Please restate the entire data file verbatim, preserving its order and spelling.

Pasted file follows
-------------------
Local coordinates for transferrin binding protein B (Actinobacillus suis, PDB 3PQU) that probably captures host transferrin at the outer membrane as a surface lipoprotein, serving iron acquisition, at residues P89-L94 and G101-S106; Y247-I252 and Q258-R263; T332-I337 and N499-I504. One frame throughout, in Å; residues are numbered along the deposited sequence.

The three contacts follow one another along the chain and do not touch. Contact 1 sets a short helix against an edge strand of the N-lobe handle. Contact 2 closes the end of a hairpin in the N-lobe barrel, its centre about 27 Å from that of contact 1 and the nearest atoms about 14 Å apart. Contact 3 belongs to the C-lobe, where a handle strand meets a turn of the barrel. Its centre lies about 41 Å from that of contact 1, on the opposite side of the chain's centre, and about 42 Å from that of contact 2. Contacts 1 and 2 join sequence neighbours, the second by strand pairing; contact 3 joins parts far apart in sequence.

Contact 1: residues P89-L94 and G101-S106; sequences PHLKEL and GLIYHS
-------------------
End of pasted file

Local coordinates for transferrin binding protein B (Actinobacillus suis, PDB 3PQU) that probably captures host transferrin at the outer membrane as a surface lipoprotein, serving iron acquisition, at residues P89-L94 and G101-S106; Y247-I252 and Q258-R263; T332-I337 and N499-I504. One frame throughout, in Å; residues are numbered along the deposited sequence.

The three contacts follow one another along the chain and do not touch. Contact 1 sets a short helix against an edge strand of the N-lobe handle. Contact 2 closes the end of a hairpin in the N-lobe barrel, its centre about 27 Å from that of contact 1 and the nearest atoms about 14 Å apart. Contact 3 belongs to the C-lobe, where a handle strand meets a turn of the barrel. Its centre lies about 41 Å from that of contact 1, on the opposite side of the chain's centre, and about 42 Å from that of contact 2. Contacts 1 and 2 join sequence neighbours, the second by strand pairing; contact 3 joins parts far apart in sequence.

Contact 1: residues P89-L94 and G101-S106; sequences PHLKEL and GLIYHS